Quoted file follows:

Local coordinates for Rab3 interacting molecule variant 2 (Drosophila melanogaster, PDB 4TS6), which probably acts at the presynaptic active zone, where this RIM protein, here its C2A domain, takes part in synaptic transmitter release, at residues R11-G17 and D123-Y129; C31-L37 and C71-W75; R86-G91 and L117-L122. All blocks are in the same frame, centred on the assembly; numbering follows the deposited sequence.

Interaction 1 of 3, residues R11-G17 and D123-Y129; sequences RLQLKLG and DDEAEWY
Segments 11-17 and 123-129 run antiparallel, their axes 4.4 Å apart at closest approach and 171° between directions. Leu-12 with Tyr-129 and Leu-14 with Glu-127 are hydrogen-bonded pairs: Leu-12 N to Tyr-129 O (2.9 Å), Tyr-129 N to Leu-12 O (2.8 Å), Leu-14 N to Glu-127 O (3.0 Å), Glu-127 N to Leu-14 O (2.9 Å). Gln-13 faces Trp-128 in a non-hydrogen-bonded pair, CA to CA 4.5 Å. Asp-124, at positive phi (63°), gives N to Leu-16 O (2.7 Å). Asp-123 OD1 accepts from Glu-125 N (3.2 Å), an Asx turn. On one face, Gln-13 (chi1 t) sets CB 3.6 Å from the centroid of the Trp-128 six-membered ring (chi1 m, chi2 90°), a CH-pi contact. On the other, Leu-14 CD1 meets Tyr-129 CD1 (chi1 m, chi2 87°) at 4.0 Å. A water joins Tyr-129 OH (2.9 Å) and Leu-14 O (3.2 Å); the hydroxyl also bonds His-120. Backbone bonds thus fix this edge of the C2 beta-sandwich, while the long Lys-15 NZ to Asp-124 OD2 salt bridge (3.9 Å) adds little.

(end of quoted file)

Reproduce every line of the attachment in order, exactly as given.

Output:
Local coordinates for Rab3 interacting molecule variant 2 (Drosophila melanogaster, PDB 4TS6), which probably acts at the presynaptic active zone, where this RIM protein, here its C2A domain, takes part in synaptic transmitter release, at residues R11-G17 and D123-Y129; C31-L37 and C71-W75; R86-G91 and L117-L122. All blocks are in the same frame, centred on the assembly; numbering follows the deposited sequence.

Interaction 1 of 3, residues R11-G17 and D123-Y129; sequences RLQLKLG and DDEAEWY
Segments 11-17 and 123-129 run antiparallel, their axes 4.4 Å apart at closest approach and 171° between directions. Leu-12 with Tyr-129 and Leu-14 with Glu-127 are hydrogen-bonded pairs: Leu-12 N to Tyr-129 O (2.9 Å), Tyr-129 N to Leu-12 O (2.8 Å), Leu-14 N to Glu-127 O (3.0 Å), Glu-127 N to Leu-14 O (2.9 Å). Gln-13 faces Trp-128 in a non-hydrogen-bonded pair, CA to CA 4.5 Å. Asp-124, at positive phi (63°), gives N to Leu-16 O (2.7 Å). Asp-123 OD1 accepts from Glu-125 N (3.2 Å), an Asx turn. On one face, Gln-13 (chi1 t) sets CB 3.6 Å from the centroid of the Trp-128 six-membered ring (chi1 m, chi2 90°), a CH-pi contact. On the other, Leu-14 CD1 meets Tyr-129 CD1 (chi1 m, chi2 87°) at 4.0 Å. A water joins Tyr-129 OH (2.9 Å) and Leu-14 O (3.2 Å); the hydroxyl also bonds His-120. Backbone bonds thus fix this edge of the C2 beta-sandwich, while the long Lys-15 NZ to Asp-124 OD2 salt bridge (3.9 Å) adds little.